An open fracture reduction puts pieces of a broken bone into place using surgery. Screws and a plate or external support frame may be needed to hold the pieces in place.
An open fracture reduction is often done as an emergency procedure when a broken bone is in many pieces. It is done to allow the bones to heal together.
Problems are rare, but no procedure is free of risk. Some things that may happen are:
Talk to your doctor about things that may raise your risk of problems, such as:
This is often as an emergency procedure. Before your surgery:
Instructions will be given if the surgery is planned. Before surgery:
Local or general anesthesia may be used. Local anesthesia will numb the area. A sedative may also be given. With general anesthesia, you will be asleep.
An incision will be made in the skin above the break. The pieces of bone will be moved into the right place. Screws, a plate with screws, or a rod may be used inside the body or an external frame fixed to the bone fragments may be used outside the body to hold the bones in place. The incision will be closed with stitches and covered with bandages. The area will be protected with a splint or cast.
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An x-ray will be done to make sure the bone is in the right place.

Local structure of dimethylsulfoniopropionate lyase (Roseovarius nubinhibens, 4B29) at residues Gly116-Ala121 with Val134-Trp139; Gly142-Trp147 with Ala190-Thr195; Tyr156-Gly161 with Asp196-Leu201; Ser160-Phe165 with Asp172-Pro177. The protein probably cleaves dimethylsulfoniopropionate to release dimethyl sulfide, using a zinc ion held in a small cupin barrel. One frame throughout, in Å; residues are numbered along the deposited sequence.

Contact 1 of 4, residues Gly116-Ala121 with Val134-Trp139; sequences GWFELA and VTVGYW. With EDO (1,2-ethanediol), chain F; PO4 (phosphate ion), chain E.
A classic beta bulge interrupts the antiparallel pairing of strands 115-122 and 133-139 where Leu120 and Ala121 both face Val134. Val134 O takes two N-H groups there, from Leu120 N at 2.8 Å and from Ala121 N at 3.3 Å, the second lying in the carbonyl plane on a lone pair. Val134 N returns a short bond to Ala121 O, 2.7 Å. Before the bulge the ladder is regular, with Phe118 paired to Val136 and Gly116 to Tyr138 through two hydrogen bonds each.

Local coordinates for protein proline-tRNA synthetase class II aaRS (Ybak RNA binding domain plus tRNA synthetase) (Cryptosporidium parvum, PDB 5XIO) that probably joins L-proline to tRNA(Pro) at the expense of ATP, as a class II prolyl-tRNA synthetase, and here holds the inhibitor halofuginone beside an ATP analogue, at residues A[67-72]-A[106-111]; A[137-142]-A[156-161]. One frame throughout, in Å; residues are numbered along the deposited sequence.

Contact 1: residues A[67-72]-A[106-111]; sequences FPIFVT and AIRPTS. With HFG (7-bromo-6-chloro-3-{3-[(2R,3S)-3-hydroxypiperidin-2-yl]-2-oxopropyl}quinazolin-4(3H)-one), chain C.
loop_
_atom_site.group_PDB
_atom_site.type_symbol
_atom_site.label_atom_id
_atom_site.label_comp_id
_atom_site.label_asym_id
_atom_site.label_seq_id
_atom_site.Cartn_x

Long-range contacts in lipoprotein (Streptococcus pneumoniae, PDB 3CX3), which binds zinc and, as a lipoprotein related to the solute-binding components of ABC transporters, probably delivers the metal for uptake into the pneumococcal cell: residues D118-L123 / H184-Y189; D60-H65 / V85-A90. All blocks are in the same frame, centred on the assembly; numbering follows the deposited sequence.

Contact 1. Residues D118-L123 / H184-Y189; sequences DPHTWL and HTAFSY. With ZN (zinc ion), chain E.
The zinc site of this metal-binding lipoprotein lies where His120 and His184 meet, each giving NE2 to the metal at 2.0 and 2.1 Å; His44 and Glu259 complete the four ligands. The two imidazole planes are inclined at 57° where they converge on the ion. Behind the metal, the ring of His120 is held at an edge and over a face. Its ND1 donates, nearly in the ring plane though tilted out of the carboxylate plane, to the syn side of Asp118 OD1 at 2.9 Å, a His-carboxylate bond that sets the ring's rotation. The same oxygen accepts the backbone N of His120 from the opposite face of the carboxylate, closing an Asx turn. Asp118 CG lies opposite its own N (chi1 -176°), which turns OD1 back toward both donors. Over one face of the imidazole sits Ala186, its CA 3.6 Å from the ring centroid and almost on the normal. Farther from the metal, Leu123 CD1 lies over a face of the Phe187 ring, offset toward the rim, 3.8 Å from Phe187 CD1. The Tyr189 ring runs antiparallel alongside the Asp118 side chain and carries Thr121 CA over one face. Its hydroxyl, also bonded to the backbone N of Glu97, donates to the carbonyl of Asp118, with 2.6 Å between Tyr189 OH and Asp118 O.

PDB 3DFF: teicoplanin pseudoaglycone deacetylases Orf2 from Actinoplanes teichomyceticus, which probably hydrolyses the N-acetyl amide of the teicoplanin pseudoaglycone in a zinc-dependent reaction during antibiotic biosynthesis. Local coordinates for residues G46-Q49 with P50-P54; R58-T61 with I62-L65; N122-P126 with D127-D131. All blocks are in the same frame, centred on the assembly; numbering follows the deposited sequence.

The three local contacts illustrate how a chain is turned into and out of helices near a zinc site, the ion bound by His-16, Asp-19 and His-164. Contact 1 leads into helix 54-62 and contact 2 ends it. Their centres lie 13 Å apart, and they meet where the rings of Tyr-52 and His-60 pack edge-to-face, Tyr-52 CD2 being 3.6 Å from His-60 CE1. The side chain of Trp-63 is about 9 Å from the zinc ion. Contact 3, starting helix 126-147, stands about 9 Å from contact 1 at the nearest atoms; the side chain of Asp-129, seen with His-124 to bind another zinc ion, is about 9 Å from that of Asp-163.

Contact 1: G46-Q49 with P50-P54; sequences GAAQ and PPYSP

This depends on the type and location of the broken bone.
Anesthesia will prevent pain during the procedure. Pain after the procedure can be managed with medicine.
Most people are able to go home the same day. People who have problems may need to stay longer.
During your stay, staff will take steps to lower your risk of infection, such as:
There are also steps you can take to lower your risk of infection, such as:
It can take three to six weeks for a mild fracture to heal. It may take many months for a severe fracture of a long bone to heal. Exercises to help with muscle strength and range of motion will be needed.
Call the doctor if you are not getting better or you have:
If you think you have an emergency, call for medical help right away.
American Orthopedic Society
Ortho Info—American Academy of Orthopaedic Surgeons
Canadian Orthopaedic Association
When it Hurts to Move—Canadian Orthopaedic Foundation
Femoral shaft fracture—emergency management. EBSCO DynaMed website. Available at:https://www.dynamed.com/management/femoral-shaft-fracture-emergency-management. Accessed September 24, 2019.
Fractures: an overview. Ortho Info—American Academy of Orthopaedic Surgeons website. Available: http://orthoinfo.aaos.org/topic.cfm?topic=A00139. Updated October 2012. Accessed September 25, 2019.
Setting broken bones. Cedars-Sinai website. Available at: http://www.cedars-sinai.edu/Patients/Programs-and-Services/Orthopaedic-Center/Treatment/Setting-Broken-Bones.aspx. Accessed September 25, 2019.
Welck MJ, Hayes T, et al. Stress fractures of the foot and ankle. Injury 2017 Aug;48(8):1722.
Last reviewed September 2019 by EBSCO Medical Review Board Warren A. Bodine, DO, CAQSM Last Updated: 9/25/2019